Hacking Health Care: Your Guide to Privacy

Internet Hacking

Every week seems to bring a new and bigger data breach attributed to hackers. The targets are many and varied: Department stores, major websites and even U.S. government agencies have seen sensitive, private information exposed in recent months. For its massive potential for profitability, the health care sector ranks near the top of many hackers’ lists. In 2003, the use of most health information became subject to strict regulation with the passage of the Health Insurance Portability and Accountability Act Privacy Rule. And in 2009, Congress passed additional legislation that pumped billions of dollars into promoting health information technology, including the adoption of electronic health records. As the use of information technology has spread, the health care landscape has become more complex — and more subject to unauthorized disclosure, as a report in Marketing Health Services notes.


A number of factors make health care providers ideal targets. The recent transition to digital records — along with a growing number of Internet-connected medical devices and security standards that lag behind other industries — has created a new cyber playground for criminals. Upping the ante is a black market that provides much higher paydays for medical records than for other types of personal data. A 2014 study found that data breaches could cost the health care industry some $5.6 billion a year.


The biggest danger of data breaches for the average consumer is health care identity theft. When data related to an individual’s health care is compromised, it can take months or years for the breach to come to light. According to Government Health IT, health care fraud cost U.S. consumers as much as $234 billion annually as of 2012. The figure is unsurprising, considering that a pilfered medical identity has a $50 value on the black market, whereas a Social Security number is worth just $1.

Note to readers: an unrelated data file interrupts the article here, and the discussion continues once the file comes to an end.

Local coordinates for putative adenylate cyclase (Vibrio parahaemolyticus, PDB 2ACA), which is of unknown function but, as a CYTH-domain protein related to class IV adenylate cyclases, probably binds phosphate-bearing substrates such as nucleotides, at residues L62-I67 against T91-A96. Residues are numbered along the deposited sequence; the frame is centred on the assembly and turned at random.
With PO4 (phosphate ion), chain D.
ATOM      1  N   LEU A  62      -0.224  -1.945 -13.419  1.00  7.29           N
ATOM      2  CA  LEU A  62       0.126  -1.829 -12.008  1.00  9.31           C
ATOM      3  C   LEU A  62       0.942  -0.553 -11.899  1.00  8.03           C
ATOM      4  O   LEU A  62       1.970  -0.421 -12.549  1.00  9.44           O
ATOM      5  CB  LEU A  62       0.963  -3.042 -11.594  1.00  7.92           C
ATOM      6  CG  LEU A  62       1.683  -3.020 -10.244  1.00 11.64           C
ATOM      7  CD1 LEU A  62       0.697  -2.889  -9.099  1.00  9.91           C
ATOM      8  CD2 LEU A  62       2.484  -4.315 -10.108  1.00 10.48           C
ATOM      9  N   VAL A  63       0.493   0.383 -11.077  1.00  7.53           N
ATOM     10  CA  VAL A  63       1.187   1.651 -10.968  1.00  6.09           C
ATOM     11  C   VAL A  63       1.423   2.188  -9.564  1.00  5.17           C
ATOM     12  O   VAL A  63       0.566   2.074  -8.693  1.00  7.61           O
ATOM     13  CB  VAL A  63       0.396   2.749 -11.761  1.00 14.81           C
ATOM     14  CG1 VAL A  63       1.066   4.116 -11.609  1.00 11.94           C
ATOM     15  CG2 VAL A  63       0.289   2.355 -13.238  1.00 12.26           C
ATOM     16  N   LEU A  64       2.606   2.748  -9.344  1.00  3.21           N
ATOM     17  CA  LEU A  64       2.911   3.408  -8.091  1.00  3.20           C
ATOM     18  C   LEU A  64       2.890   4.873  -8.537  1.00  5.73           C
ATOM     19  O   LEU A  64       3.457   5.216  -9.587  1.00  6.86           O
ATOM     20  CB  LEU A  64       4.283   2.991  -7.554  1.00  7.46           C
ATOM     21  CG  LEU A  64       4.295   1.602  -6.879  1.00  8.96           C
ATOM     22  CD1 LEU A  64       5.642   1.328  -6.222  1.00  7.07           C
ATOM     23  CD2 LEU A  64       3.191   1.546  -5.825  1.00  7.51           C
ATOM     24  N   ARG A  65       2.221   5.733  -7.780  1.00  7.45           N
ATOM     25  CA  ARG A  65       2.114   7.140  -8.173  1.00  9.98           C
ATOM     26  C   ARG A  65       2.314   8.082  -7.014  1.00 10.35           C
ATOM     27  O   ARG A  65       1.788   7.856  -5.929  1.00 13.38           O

Health care organizations constantly work to update IT systems and to improve security. But many breaches happen for an old-fashioned reason: human error. Three-quarters of health care organizations cite employee carelessness as the biggest threat to data security. With the stakes so high, simple mistakes can have dire consequences. In 2014, the theft of two laptops from AHMC Healthcare Inc.’s administrative offices resulted in the breach of confidential medical data — including Social Security numbers — belonging to 729,000 patients.


The U.S. Office of the National Coordinator for Health Information Technology notes that health care providers are required to protect health information with passwords and other technical security enhancements like encryption. And HIPAA requires that health care providers secure certain protected health information by:
  • Limiting who can access the information
  • Limiting disclosure of the information
  • Ensuring that vendors follow the rules
  • Implementing technical, physical and administrative protections
In practice, security safeguards include passwords and PINs that limit access to authorized people, such as doctors and nurses. Information also may be encrypted, requiring a software “key” at both ends of a transmission. Individual workstations are locked down from prying eyes, and audit trails track who accessed or changed information.


Health care IT teams will continue to race against hackers and other criminals to keep data safe through digital means. But in the end, the security of everyone’s health care information rests with individuals. You can be a part of the solution at Concorde Career College. Our Health Information Management program educates health care professionals on new and better ways to protect patients’ valuable information.
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